mother daughter relationship

From the moment the second line on the pee stick turned pink indicating my husband and I were expecting our first child, I longed for a daughter. Actually, if I am being honest, I wanted her long before that moment in the bathroom when I went from one body to two. I think I'd been wanting a daughter since I was old enough to play with dolls and I was only interested in the ones in pink and frills. So when my midwife waved her magic wand over my belly and told me in no uncertain terms that the babe inside was pink as could be, I cried with elation.

My husband was less sure. He'd been raised with only a brother. But I knew then and there I was getting the one dream I'd always had -- a mini me who would help bring back a mother-daughter relationship after the pain of losing my own mom at 16. It was too exciting.

Pink-laden baby showers were followed by the birth and eventually by the raising of my little girl and then (surprise!), 18 months later, her brother was born.

He was everything I never knew I wanted, all fat-cheeked and jolly. He nursed well (his sister hadn't), and by the time he was born, our daughter was an unabashed daddy's girl who cried for "dada" when she woke in the night and ran into his arms first. She loved me (still does!), but her love is more cautious, less whole-bodied and loud.

I was too busy with the new baby to be especially bothered, so it took a few years for me to really notice.

She is nothing like me.

It's obvious in our faces. "He looks just like you," people say when they see my son. His wide nose echoes mine and his hazel eyes, all big and sweet, are like looking into a mirror. My oldest daughter, on the other hand, has her father's green eyes and angular face as well as his long limbs and impressive height.

She's like him in other ways, too.

My son's devil may care attitude is how I was as a child. I hated paying attention in school and was obsessive about my passions outside the classroom. I loved theater and dance and writing. He loves guns and trucks and superheroes. It's different, sure. But I recognize it all the same.

My daughter, on the other hand, is an A+ student who would rather cut off a toe than miss a homework assignment. She draws well (I can't even make a straight line), sings with perfect pitch (my bad voice is legendary), and never has a mean word to say about anyone (I like about five people in the world). She's all my husband.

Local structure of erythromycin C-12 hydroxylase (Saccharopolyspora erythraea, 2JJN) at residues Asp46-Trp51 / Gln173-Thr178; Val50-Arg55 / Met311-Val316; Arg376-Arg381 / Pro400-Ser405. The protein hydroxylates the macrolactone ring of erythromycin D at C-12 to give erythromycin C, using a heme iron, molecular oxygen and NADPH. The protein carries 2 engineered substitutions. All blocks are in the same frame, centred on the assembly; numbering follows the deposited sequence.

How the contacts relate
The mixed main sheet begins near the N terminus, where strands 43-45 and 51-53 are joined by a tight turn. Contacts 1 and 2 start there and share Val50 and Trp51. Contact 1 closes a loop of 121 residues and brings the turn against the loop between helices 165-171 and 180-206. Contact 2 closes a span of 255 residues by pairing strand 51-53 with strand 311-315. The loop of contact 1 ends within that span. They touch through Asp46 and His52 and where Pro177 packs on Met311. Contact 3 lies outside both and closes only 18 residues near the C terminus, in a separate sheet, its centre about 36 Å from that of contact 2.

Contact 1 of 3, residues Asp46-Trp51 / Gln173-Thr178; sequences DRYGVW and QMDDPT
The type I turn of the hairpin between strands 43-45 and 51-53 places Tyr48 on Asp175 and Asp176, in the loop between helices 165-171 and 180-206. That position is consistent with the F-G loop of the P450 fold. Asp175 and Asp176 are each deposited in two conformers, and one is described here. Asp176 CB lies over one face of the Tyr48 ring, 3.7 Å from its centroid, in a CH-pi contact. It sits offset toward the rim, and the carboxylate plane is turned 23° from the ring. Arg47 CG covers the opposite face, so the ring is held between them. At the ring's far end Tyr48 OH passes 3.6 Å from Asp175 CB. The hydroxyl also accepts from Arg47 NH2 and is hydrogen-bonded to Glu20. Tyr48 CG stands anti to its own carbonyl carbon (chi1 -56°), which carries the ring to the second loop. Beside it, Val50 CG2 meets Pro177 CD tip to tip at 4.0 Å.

It's more than that, too. Earning my son's love is easy. He's all smiles for mama and hugs when he sees me. If I forget to pack his underwear for camp, he wears his swim trunks with a smile. My daughter, on the other hand, plays mind games.

"Mommy you forgot to pack my black outfit for the camp talent show," she tells me, all forlorn. "I had to sit it out."

Did I know I was supposed to pack it? "Well no. I forgot to tell you. But still."

But still, indeed. I can see the pain on the horizon. The fights. The butting of heads that mothers and daughters do that I never went through since my mother died before we could manipulate one another and play bad female games.

I got the child mini me I'd dreamed about, though. It's just that he has male parts.

It's not that I don't love my daughter. I adore her. I am in awe of all the things she is that I never have been -- her athleticism, her sunny personality, her ease with making friends. She's pretty swell, too. She's just nothing like I anticipated.

By the time my third child rolled around last January, I'd known better than to have any expectations -- or even a preference. When I heard she was a girl, I was thrilled. You always are when you hear your baby is healthy, gender be damned. But I was also cautious. The boy I'd never known I wanted had turned into my less complicated child. Would this new girl be like her sister or like her brother? Was it gender or just the fact that children are all different from one another? 

Six months in, it's hard to say. My third baby is different than either of her siblings. She prefers me. I like to think it's because we have a connection, though my husband tells me it's just my boobs (thanks, dear!). The truth is that each of my three children is so much more than the sum of their parts or the color of their baby shower.

If I've learned anything, it's that a pink onesie doesn't predict anything more about your relationship with your child than a Magic 8 Ball could. The sex of your baby can't tell you whether they will prefer hiking to reading or whether their eyes will look more like yours or your partner's.

It's all a crapshoot.

So I'll dress my new girl in all her frilly dresses and slide the sparkly headbands onto her head. Tutus are adorable and I will enjoy the fun of having a little girl. But I know better than to have an agenda. She'll unfold the way she unfolds.

She may like dolls. She may not. She may want to play princess or she may want to climb rocks. No matter what she is, she will be herself. Whatever that may be.

And I can't wait to see it.

Did you have expectations of your daughter or son?

 

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